We often hear negative things about the city and about the Los Angeles Unified School District (LAUSD).  We should also wonder how people feel in their own neighborhoods, because that’s their day-to-day experience.  Only 40 percent of voters polled like the direction of the city, and 22 percent approve of the LAUSD, but within this sprawling metropolis, residents are more pleased with their own neighborhoods and even their local schools, than with the “city” and the “school district.”  Voters said their own local schools are in good shape (37 percent favorable), just as they thought their neighborhoods are doing well (52 percent. This has probably been true in the past, but we have tended not to ask.

As Latinos’ numbers and influence continue to rise, they are feeling optimistic.  Nearly half (44 percent) think the city is going in the right direction, compared to only 29 percent of African-Americans, who have seen their hard-earned political gains jeopardized by a declining population share.  Latinos think that Antonio Villaraigosa has done a good job as mayor, giving him a 62 percent approval rating, compared to his overall 50 percent approval.  Latinos were much more likely to give the beleaguered LAUSD positive ratings than either whites or African-Americans.  Latinos favor giving the city’s mayor greater authority over the school district to a significantly greater degree than either whites or African-Americans.

  As a group on their way up, Latinos can see a better future in front of them, and their attitudes toward public institutions are starting to reflect that optimism.

Latinos prefer Eric Garcetti over Wendy Greuel (48-36 percent), Dennis Zine over Ron Galperin for controller (29-18 percent), and Mike Feuer over Carmen Trutanich for city attorney (31-23 percent).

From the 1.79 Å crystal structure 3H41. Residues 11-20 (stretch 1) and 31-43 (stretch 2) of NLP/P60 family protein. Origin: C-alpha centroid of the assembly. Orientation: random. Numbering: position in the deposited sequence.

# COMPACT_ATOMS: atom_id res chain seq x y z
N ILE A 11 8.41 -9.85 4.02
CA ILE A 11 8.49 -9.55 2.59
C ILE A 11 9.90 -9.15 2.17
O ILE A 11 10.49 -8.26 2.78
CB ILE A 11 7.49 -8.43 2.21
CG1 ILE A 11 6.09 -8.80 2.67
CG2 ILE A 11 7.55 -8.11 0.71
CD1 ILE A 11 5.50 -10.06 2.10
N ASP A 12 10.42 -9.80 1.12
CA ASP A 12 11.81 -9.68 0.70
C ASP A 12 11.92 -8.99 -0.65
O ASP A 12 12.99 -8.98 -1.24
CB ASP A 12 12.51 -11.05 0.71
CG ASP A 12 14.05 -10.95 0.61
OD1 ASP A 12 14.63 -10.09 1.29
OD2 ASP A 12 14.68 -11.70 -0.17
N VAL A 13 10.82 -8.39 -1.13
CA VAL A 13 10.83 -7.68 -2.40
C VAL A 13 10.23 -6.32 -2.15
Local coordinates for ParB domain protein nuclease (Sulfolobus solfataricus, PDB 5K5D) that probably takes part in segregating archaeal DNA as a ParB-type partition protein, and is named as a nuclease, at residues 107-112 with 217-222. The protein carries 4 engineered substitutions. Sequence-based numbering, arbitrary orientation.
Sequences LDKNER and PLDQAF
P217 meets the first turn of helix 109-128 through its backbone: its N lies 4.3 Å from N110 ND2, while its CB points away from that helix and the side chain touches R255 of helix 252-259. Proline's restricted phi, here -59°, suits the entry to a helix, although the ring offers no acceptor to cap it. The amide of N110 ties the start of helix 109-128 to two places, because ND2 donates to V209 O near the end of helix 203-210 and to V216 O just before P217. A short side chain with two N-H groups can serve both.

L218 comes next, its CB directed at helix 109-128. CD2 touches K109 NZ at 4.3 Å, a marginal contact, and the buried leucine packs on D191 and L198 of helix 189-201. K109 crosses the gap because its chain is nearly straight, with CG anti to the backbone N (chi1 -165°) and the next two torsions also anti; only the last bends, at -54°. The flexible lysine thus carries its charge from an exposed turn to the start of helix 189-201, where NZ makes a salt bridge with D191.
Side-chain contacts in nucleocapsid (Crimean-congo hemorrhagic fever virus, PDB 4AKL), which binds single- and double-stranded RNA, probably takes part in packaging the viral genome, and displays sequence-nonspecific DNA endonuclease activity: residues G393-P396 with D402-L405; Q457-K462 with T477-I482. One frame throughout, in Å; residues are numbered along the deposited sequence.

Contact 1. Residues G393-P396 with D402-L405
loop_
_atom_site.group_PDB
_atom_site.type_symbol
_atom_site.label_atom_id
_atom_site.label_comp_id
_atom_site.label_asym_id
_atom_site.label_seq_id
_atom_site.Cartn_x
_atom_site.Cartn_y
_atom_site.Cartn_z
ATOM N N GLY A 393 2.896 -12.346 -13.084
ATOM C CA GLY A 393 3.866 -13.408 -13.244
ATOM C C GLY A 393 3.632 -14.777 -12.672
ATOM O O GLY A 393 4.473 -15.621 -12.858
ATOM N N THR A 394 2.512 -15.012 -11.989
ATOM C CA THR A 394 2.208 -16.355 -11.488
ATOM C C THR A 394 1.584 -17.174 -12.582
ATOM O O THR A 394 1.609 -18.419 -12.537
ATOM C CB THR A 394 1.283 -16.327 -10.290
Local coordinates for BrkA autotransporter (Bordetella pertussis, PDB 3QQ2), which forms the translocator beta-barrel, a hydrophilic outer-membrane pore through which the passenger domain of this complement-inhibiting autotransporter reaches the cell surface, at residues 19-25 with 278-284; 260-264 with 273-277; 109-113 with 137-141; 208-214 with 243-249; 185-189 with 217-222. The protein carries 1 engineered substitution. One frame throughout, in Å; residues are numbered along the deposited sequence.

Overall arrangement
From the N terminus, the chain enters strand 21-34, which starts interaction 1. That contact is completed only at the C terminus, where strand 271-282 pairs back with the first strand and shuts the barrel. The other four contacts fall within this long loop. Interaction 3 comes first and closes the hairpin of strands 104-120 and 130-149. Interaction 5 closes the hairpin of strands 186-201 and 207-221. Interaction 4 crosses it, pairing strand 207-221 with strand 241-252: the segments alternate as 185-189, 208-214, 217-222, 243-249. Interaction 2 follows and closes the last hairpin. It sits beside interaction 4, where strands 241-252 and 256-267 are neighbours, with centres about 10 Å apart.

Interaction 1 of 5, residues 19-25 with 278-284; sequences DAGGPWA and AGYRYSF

Whites are not as optimistic as Latinos about the direction of the city, but among all groups, whites are the most satisfied with how things are going in their neighborhoods (65 percent, compared to 31 percent for African-Americans and 42 percent for Latinos).  White voters support Greuel (53-42 percent), Zine (30-21 percent), and Feuer (39-23 percent).   African-Americans, whose numbers in the sample are too low for full analysis, favor Greuel by a 2-1 margin, and also Zine and Trutanich. 

The sleeper for Greuel is a growing gender gap, with women supporting her by 13 points and men backing Garcetti by the same margin.  A surge of women voters or a high black turnout might ensure victory for Greuel, just as a mobilization of Latino voters, who tend to be late deciders, would do it for Garcetti.

Among registered voters (numbering 904 in the PBI sample), crime, the city budget, and education emerged as what people worry about most.  Voters also expressed concern about traffic, the economy, streets, and jobs — essentially the bread-and-butter issues of everyday life in a big city. 

Yet not all groups have the same concerns.  Whites were more likely to list traffic than either African-Americans or Latinos, who were worried more about crime than whites.  And whites and African-Americans were more concerned than Latinos about the city budget.

What guidance does this poll hold for the next mayor? 

With all the talk about pensions and other budget issues at city hall, the next mayor will have to spend much time and political capital on quality-of-life issues that will require hard choices among budget priorities. 

The mayor can build on voter optimism about neighborhoods and local schools while trying to build confidence in the city government and in the school district.  Voters will want to see results in their daily lives, not just glossy programs that are advertised to have no costs or side-effects, only benefits.

Both candidates have been working hard to convince the electorate that no hard choices will have to be made, that it’s possible to have a fully staffed police force, nice parks, easy-to-navigate streets and lots of new jobs.  Naturally, this is not going to be true starting July 1, when the mayor takes office.  To govern is to choose.

With two Democrats in the runoff, the voters will not be able to give an ideological direction to the new mayor.  The voters will really be selecting the better leader, the person most likely to negotiate and bargain on the city’s behalf, to make the right choices among competing priorities.